I don’t think anyone has ever enjoyed failing, but, for me, a lot of good has come from my failures. There is generally a moment where my brain just clicks and everything that I saw as an obstacle becomes a stepping stone. Many of us wish to teleport from our current location to the goal, but the journey is necessary most of the time. It’s not always going to be fun, but it will make sure that once you’ve crossed over the finish line you are ready for what awaits on the other side.

Past Self and Future Self

past self future self

So the cool thing is…I’m working on something new. With a few fulls hanging out with agents, I decided to stop tinkering with my old novel, and work on other things in my life. One of those is a new novel. I’m once again not really working with an outline, which doesn’t seem to be a problem yet. My first chapter is definitely faster paced than my old one. Of course the new project is YA, so that might be why.

Anyway, my issue so far is this. When I wrote my first novel, I basically wrote to put down the bones of a story. The goal was to just see if I could write a full-length novel, that had a beginning, middle and end. Once I was about 1\3rd through the novel, my ability to write improved a lot. Partially because I wrote everyday, and therefore was in better “writing” shape (my waistline however…well let’s not talk about that!) the other thing that was different was that I knew the characters and the world I was writing in much better. So it was easier to write chapters that felt more fleshed out. I was so so ecstatic when I wrote my ending, and I thought I’d be able to do a quick revision and send it out to agents.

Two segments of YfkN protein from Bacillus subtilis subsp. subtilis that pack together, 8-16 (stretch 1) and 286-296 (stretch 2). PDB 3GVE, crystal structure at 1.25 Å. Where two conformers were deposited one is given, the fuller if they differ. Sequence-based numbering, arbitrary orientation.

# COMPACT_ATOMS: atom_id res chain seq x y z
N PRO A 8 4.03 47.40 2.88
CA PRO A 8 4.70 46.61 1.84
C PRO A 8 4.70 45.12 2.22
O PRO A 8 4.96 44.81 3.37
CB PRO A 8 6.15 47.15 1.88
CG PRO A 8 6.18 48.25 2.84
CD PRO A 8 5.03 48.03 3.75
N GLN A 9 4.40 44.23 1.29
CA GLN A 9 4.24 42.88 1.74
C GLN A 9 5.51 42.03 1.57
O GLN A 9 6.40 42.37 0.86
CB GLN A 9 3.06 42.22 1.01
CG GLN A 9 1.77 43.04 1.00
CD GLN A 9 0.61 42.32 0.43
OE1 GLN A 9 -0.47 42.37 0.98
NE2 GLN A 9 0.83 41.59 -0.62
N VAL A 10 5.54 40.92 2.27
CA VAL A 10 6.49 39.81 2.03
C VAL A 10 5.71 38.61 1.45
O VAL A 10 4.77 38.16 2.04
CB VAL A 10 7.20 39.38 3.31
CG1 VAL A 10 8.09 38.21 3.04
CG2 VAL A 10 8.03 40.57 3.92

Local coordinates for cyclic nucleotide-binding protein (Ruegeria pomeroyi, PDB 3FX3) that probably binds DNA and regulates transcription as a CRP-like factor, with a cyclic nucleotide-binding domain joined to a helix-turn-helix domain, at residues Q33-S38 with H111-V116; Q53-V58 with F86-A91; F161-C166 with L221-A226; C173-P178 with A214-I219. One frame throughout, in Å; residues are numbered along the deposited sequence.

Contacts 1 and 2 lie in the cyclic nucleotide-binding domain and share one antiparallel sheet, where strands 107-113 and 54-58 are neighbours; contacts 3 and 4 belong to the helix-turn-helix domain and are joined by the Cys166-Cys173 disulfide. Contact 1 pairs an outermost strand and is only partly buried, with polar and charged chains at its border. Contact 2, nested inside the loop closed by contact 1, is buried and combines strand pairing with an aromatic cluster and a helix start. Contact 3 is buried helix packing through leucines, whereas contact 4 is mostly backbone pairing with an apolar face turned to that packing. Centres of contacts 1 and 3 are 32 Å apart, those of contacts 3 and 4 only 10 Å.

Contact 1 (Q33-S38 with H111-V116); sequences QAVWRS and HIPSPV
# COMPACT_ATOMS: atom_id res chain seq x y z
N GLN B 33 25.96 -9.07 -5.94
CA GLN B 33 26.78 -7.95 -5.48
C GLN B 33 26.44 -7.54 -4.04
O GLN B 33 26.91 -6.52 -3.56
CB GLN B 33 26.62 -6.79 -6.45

BOY WAS I WRONG!

My first draft was a story with a beginning, middle and end. It had great characters, wonderful moments, and a killer ending. The problem was….the beginning was a wreck. It was crude and poorly written. I despaired, wondering if the entire novel was actually like this. I flipped 100 pages into the novel, and soon saw that it was well crafted and much better than what I had started with. So I went to work heavily revising my first 100 pages. It wasn’t easy. I was angry with my past self for leaving my current self to deal with this mess. I swore never to do this again.